How to Talk to Philosophers
A review of “Philosophy Bites: 25 Philosophers on 25 Intriguing Subjects”
The cover of “Philosophy
Bites: 25 Philosophers on 25 Intriguing Subjects” (Oxford; $15.95) sports a simple line drawing of a duck. Or does it?
Mentally re-orient the picture, and the duck's beak becomes a rabbit's
ears. The classic illusion makes a fitting mascot for philosophy, which
is a field in the business not of collecting new facts about the world,
but of figuring out how to look at the facts we already have.
The reader can perform a similar
mental morph on the book itself, which is a collection of twenty-five
interviews with professional philosophers, adapted from the popular
“Philosophy Bites” podcast. Look at it one way, and it's an introduction
to a broad range of topics in the fields of ethics, aesthetics, religion,
politics, philosophy of mind, and metaphysics. But shift your focus
from the answers to the questions themselves, and it becomes another
book altogether: a practical manual on how to talk to philosophers.
There's no shortage of potential
pitfalls in philosophical discussions, but interviewer Nigel Warburton
leads by example in avoiding many of them. The first step: Never hesitate
to ask, “What do you mean by that word?” It's a simple rule, yet
perennially neglected, resulting in countless intractable arguments
between people who never realize they're talking about different things.
So Warburton wisely kicks off each interview by inviting his guest to
define what she means by “minority,” or “natural,” or
“rights,” or whatever that particular philosopher specializes in.
Sometimes the answers he gets
are surprisingly thought-provoking. It may seem odd at first to hear
bioethicist Peter Singer define “person” to mean “someone who
is aware of their own existence over time,” but upon reflection, it
seems even odder that our language never had a word for this concept
before. Why do we use the words “person” and “human” interchangeably,
when there are humans who are not self-aware, such as infants, and non-humans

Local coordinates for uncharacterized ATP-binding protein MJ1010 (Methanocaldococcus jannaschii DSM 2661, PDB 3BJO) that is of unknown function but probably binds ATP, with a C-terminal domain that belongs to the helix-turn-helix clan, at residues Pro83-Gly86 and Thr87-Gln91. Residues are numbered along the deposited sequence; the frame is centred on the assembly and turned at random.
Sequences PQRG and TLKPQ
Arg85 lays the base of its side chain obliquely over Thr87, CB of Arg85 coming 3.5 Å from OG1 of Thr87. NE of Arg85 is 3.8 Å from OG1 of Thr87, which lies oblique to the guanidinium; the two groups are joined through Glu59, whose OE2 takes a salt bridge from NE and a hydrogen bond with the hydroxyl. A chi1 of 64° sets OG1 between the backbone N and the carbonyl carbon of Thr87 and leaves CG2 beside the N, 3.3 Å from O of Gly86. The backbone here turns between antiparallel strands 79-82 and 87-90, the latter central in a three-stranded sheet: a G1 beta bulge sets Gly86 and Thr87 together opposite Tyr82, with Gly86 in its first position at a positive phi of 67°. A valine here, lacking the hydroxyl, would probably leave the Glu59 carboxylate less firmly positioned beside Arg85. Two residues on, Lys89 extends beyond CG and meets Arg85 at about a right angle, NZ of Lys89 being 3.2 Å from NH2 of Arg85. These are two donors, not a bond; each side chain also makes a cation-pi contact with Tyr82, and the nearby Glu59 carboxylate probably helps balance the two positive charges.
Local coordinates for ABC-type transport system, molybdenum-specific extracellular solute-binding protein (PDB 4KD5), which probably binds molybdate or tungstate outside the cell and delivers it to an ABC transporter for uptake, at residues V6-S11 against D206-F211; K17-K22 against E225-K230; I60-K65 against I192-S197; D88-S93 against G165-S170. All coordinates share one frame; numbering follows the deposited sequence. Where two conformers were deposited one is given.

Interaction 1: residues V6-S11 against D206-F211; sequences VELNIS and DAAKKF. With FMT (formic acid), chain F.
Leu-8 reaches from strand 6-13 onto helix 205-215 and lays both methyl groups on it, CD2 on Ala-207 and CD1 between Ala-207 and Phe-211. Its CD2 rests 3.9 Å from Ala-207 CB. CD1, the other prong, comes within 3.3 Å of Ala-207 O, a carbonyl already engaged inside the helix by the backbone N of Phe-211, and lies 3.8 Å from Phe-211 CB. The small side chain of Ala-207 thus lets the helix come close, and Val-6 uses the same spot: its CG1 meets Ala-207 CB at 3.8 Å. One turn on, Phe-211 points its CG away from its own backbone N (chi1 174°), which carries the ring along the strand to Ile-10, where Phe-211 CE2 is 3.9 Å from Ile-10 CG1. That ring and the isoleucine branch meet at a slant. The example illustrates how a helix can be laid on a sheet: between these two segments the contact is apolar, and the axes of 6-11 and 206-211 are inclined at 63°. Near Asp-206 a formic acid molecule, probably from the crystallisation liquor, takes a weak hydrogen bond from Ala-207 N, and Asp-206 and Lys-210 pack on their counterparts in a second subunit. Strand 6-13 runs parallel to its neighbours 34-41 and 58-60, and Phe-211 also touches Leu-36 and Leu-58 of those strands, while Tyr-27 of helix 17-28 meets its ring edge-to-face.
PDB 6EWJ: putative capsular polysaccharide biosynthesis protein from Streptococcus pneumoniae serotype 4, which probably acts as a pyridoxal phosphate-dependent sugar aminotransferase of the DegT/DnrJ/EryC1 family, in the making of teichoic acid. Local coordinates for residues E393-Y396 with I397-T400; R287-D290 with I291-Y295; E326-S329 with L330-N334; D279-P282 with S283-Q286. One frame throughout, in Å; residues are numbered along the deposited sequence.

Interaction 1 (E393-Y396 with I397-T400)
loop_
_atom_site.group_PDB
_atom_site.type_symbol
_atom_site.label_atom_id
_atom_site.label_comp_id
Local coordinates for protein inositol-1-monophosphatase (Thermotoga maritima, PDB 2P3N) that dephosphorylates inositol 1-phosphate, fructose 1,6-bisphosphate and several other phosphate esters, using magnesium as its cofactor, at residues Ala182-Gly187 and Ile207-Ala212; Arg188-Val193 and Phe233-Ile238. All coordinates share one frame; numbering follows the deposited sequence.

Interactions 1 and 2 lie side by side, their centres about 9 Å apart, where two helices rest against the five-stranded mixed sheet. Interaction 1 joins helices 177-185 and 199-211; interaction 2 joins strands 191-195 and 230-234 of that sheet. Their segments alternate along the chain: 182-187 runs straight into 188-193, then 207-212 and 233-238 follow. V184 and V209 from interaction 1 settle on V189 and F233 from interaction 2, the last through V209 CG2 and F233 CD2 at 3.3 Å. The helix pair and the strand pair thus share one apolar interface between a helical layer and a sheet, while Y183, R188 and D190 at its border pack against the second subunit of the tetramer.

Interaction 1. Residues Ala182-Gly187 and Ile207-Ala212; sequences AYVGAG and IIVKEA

who are at least somewhat self-aware, such as chimpanzees? Singer's
implication is that making this distinction in our language allows us
to make a corresponding distinction in our ethics: when deciding what
rights to bestow on other beings, should we be considering their species,
or their personhood?
But while good definitions
can clarify our thinking, bad ones only make it foggier. Theologian
Don Cupitt, for example, says he does not consider himself an atheist,
because he defines the word “God” to mean “a goal of life” or
a “symbol of perfection.” One is tempted to ask, “Why? What is
the point of redefining 'God' so completely that it must exist simply
by definition?” Warburton is a little too polite to ask those
questions, unfortunately, but it's a prime example of the kind of verbal
sleight-of-hand that philosophy should ideally be debunking, not promoting.
The fog hangs heavy around
several other chapters as well. Asked to define “infinity,” metaphysician
Adrian Moore replies that it is undefinable, because “if you're trying
to define the concept, then what you're trying to do is pin it down
in some way, circumscribe it, give it parameters,” he says, which
in his view contradicts the concept's very nature. This evidently strikes
Moore as appealingly paradoxical, but it leaves him in the unfortunate
position of being unable to say anything more coherent about his topic
than “The infinite embraces everything.”
This sort of nebulousness is
another hazard of philosophy, but Warburton generally succeeds in bringing
the conversations back to Earth by following a second rule: Use examples.
Test-driving his guests' abstract arguments on specific cases not only
keeps the questions well-defined, but also makes us aware of why the
answers might be important. So in order to address the age-old issue
of whether everything people value can be viewed as a form of pleasure,
Alex Neill examines our reactions to watching a tragedy like King
Lear. Similarly, the abstract question of what constitute “natural”
human limitations becomes tractable when Michael Sandel discusses why
it doesn't ruin the satisfaction of watching a marathon if we allow
the runners to wear shoes, but it does ruin a baseball game if we allow
the players to take steroids.
But “Philosophy Bites” could have had an even sharper bite if Warburton had more consistently
applied another guideline for discussing philosophy: Make sure your
questions have answers. Sometimes they don't, which should be a tip-off
that they were poorly formed questions to begin with. The interview
with Timothy Williamson on vagueness is a particularly frustrating case
in point. Williamson raises examples of cases in which it's not clear
if a particular word applies: is this color red, or not red? Is that
man tall, or not tall? He agrees the answers depend on the cutoff point,
but he still thinks there is some objectively “right” answer in
the borderline cases, albeit an unknowable one. “Yes, even if we could
be bothered to count the exact number of hairs on Tony Blair's head
we still wouldn't necessarily know whether he was bald or not. But either
he is or he isn't,” Williamson argues.
That kind of hair-splitting helps neither people's understanding of the world nor their opinion of philosophy. Especially when contrasted with the examples of genuinely good philosophy sprinkled throughout the book – examples in which careful questioning of our language does yield new insight – it's clear that once we know how many strands of hair are on a man's head, we learn nothing by inquiring whether he is “really” bald or not. It's like looking at the cover of “Philosophy Bites” and wondering: “Yes, but is it really a duck, or is it really a rabbit?”